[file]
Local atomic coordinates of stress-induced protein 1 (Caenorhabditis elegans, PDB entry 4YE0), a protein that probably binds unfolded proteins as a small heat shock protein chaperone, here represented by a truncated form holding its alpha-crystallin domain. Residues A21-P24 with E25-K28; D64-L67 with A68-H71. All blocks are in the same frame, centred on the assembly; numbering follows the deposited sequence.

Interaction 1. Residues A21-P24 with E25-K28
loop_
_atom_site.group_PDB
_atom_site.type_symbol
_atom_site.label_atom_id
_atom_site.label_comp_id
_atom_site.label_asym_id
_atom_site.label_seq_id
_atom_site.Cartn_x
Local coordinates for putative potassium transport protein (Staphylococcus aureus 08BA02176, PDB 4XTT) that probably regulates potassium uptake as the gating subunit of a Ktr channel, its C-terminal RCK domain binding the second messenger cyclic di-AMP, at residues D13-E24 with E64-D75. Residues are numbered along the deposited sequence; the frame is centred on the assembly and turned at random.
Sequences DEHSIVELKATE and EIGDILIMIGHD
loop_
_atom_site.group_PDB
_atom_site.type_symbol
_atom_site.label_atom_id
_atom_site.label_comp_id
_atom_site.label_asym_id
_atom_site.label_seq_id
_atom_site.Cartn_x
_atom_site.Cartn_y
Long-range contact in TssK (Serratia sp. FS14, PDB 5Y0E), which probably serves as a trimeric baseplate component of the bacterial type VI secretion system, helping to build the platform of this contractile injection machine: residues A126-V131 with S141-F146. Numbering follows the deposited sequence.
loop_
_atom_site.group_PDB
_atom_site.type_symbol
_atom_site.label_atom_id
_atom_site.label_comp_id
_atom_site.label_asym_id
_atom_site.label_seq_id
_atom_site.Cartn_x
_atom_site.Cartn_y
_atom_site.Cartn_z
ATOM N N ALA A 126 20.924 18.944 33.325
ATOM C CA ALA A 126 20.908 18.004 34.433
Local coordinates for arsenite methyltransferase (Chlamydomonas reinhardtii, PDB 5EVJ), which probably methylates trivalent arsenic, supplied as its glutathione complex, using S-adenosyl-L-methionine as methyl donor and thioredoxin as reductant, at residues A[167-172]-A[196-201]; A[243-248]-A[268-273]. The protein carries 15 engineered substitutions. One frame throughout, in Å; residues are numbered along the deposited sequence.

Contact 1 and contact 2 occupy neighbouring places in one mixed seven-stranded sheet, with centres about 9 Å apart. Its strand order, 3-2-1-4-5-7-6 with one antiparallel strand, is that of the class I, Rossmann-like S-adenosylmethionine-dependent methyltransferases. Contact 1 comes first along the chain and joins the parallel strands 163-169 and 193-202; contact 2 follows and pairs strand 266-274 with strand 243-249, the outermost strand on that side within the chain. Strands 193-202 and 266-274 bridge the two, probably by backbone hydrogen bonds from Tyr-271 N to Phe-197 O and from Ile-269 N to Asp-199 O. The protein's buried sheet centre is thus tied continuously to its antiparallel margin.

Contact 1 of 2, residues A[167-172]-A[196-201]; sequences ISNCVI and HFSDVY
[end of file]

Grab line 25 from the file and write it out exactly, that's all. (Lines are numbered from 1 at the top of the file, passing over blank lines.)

_atom_site.type_symbol